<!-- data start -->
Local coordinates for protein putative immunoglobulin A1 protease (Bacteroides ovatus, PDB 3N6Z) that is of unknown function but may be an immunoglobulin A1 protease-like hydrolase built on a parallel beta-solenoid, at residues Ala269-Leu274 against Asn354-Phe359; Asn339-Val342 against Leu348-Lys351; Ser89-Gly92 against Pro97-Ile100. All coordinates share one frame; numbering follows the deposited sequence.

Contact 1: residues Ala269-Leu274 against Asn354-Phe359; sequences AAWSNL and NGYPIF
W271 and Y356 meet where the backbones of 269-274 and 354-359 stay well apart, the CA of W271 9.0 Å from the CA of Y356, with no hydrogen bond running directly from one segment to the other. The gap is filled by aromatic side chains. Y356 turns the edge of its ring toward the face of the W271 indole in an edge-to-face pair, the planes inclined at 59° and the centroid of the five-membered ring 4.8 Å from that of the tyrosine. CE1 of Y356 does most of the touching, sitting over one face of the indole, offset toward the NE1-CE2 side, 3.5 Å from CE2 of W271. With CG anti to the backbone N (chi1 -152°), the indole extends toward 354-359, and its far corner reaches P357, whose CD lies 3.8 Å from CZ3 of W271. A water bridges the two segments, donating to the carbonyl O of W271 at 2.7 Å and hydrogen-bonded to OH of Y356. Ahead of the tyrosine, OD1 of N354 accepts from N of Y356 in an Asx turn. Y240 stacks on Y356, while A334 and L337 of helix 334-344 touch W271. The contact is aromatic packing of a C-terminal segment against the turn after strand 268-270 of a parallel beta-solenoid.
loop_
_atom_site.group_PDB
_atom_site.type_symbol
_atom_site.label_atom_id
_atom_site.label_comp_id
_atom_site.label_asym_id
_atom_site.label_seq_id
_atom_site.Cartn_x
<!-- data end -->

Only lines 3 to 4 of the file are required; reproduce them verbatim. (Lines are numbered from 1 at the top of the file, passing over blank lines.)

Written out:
W271 and Y356 meet where the backbones of 269-274 and 354-359 stay well apart, the CA of W271 9.0 Å from the CA of Y356, with no hydrogen bond running directly from one segment to the other. The gap is filled by aromatic side chains. Y356 turns the edge of its ring toward the face of the W271 indole in an edge-to-face pair, the planes inclined at 59° and the centroid of the five-membered ring 4.8 Å from that of the tyrosine. CE1 of Y356 does most of the touching, sitting over one face of the indole, offset toward the NE1-CE2 side, 3.5 Å from CE2 of W271. With CG anti to the backbone N (chi1 -152°), the indole extends toward 354-359, and its far corner reaches P357, whose CD lies 3.8 Å from CZ3 of W271. A water bridges the two segments, donating to the carbonyl O of W271 at 2.7 Å and hydrogen-bonded to OH of Y356. Ahead of the tyrosine, OD1 of N354 accepts from N of Y356 in an Asx turn. Y240 stacks on Y356, while A334 and L337 of helix 334-344 touch W271. The contact is aromatic packing of a C-terminal segment against the turn after strand 268-270 of a parallel beta-solenoid.
loop_